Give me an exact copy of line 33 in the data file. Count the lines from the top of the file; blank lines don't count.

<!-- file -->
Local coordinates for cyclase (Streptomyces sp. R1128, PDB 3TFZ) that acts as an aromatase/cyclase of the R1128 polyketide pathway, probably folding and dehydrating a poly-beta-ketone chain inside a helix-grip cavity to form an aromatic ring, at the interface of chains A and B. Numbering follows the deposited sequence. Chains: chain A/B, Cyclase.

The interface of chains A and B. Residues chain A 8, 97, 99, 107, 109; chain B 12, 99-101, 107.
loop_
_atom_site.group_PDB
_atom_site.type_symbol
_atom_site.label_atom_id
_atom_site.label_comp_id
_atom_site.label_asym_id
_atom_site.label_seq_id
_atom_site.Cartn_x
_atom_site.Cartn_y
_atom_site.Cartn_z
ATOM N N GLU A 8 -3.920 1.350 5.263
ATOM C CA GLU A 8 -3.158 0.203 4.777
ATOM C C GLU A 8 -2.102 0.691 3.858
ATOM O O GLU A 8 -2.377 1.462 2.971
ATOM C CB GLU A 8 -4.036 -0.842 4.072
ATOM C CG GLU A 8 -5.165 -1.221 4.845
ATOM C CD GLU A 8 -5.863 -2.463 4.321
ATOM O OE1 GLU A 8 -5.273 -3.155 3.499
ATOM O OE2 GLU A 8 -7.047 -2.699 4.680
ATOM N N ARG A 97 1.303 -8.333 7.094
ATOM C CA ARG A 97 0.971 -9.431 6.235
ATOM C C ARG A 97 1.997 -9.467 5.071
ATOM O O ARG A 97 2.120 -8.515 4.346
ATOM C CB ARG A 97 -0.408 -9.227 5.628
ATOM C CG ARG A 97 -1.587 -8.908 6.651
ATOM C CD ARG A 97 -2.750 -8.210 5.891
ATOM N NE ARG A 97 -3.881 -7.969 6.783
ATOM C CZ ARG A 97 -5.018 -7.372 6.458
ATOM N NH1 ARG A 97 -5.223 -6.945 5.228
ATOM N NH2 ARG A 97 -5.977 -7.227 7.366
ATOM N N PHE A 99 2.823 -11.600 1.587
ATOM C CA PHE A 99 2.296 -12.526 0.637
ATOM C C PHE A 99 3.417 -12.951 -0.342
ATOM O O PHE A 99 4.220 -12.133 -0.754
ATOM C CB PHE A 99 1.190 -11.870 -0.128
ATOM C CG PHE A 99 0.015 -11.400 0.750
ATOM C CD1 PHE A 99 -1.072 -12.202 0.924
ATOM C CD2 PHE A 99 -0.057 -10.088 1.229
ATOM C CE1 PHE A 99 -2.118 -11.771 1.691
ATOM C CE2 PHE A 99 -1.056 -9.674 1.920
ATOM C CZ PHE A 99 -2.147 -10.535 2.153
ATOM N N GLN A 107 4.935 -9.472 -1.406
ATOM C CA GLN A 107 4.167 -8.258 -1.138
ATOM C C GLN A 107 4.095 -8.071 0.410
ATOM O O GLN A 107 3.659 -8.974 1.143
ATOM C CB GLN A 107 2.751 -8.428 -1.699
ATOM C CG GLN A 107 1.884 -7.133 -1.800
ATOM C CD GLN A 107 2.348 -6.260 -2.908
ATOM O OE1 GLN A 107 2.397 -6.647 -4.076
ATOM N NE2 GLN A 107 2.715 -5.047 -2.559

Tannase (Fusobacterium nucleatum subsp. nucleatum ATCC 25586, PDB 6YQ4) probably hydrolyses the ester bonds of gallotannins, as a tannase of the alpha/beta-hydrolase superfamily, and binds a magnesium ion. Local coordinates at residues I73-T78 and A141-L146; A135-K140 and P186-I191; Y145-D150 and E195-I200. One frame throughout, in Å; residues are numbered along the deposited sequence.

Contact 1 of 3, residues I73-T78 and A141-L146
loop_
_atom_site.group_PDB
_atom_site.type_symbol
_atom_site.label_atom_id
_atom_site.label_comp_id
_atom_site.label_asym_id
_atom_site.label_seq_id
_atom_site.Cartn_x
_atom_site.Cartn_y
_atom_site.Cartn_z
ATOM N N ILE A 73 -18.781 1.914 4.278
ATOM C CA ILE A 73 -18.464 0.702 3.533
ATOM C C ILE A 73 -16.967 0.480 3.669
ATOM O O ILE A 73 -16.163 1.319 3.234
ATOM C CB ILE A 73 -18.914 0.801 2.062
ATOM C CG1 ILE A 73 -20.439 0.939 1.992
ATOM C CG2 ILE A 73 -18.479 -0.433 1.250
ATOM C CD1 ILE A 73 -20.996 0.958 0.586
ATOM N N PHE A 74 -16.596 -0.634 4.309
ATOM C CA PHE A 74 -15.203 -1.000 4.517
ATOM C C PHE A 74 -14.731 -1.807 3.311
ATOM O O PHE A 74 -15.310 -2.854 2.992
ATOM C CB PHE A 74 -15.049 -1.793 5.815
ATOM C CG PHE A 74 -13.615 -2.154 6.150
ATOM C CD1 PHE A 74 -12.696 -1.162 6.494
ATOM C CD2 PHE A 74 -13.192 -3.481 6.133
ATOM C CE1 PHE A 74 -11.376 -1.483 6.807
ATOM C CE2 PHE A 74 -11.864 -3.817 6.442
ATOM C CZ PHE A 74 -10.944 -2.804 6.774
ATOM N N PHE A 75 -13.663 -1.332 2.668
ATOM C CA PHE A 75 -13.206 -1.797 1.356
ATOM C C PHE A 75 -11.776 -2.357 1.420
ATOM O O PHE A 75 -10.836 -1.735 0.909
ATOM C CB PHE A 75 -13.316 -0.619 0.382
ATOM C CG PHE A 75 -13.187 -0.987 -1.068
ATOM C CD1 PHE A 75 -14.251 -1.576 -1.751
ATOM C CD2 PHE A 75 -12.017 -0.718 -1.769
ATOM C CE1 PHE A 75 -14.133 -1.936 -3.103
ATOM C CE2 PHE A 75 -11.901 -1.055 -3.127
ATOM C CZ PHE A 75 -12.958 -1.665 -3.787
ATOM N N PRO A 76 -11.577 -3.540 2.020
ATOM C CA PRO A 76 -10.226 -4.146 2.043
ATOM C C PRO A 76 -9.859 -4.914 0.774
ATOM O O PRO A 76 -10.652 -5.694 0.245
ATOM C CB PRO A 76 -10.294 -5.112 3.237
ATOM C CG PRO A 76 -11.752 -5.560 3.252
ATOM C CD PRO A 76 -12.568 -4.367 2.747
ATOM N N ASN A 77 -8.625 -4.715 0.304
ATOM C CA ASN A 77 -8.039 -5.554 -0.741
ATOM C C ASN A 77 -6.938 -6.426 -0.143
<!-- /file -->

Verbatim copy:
ATOM N N PHE A 99 2.823 -11.600 1.587